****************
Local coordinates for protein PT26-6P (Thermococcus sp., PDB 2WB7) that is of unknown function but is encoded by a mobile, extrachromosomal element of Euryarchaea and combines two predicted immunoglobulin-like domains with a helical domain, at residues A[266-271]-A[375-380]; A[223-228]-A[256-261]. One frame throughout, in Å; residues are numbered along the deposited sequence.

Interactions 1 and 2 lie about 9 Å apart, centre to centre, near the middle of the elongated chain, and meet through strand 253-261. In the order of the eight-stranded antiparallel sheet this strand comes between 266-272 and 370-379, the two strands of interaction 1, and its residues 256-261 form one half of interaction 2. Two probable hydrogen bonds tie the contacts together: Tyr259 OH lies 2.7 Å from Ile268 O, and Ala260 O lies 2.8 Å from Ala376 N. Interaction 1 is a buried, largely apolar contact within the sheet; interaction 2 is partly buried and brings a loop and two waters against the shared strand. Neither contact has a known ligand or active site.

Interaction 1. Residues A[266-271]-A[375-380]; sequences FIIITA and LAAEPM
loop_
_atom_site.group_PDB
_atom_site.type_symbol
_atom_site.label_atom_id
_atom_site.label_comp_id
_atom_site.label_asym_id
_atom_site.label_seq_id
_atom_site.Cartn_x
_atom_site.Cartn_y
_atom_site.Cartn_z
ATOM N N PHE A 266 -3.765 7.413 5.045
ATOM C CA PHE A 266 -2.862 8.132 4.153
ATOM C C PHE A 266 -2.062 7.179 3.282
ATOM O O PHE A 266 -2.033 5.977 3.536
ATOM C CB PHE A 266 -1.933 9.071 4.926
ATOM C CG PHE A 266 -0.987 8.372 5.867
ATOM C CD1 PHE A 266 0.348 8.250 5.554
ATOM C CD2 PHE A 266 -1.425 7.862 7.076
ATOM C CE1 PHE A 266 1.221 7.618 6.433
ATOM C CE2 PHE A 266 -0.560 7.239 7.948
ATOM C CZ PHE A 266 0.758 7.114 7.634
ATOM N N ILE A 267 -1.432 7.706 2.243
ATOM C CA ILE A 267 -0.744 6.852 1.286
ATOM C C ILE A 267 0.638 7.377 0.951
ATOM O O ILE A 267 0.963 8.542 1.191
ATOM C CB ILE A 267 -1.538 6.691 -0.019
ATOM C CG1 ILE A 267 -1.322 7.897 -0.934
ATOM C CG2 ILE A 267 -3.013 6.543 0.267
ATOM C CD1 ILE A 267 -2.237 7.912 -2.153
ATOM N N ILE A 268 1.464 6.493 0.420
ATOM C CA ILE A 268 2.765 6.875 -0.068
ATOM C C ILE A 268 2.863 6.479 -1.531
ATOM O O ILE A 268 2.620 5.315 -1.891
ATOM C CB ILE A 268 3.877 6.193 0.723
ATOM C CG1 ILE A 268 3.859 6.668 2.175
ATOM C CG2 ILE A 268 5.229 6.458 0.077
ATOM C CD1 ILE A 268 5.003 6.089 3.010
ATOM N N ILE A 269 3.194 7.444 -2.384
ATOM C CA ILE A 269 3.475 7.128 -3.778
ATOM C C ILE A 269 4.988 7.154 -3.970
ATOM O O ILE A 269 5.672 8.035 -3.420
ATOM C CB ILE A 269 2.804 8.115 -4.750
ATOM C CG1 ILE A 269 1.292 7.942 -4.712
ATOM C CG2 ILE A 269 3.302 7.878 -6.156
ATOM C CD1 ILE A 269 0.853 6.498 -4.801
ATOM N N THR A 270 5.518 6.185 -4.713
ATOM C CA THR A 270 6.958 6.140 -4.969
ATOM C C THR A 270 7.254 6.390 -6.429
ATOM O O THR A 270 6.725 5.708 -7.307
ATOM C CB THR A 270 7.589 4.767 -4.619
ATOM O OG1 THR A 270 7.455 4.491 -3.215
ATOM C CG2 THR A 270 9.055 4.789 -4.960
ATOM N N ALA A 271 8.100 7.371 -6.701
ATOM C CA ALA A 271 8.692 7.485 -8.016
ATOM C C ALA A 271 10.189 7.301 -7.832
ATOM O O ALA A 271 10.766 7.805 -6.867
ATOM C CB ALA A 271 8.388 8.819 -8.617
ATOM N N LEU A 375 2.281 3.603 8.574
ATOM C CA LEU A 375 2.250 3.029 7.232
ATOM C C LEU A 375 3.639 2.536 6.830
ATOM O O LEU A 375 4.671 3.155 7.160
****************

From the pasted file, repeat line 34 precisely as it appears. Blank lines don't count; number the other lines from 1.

ATOM C CA ILE A 268 2.765 6.875 -0.068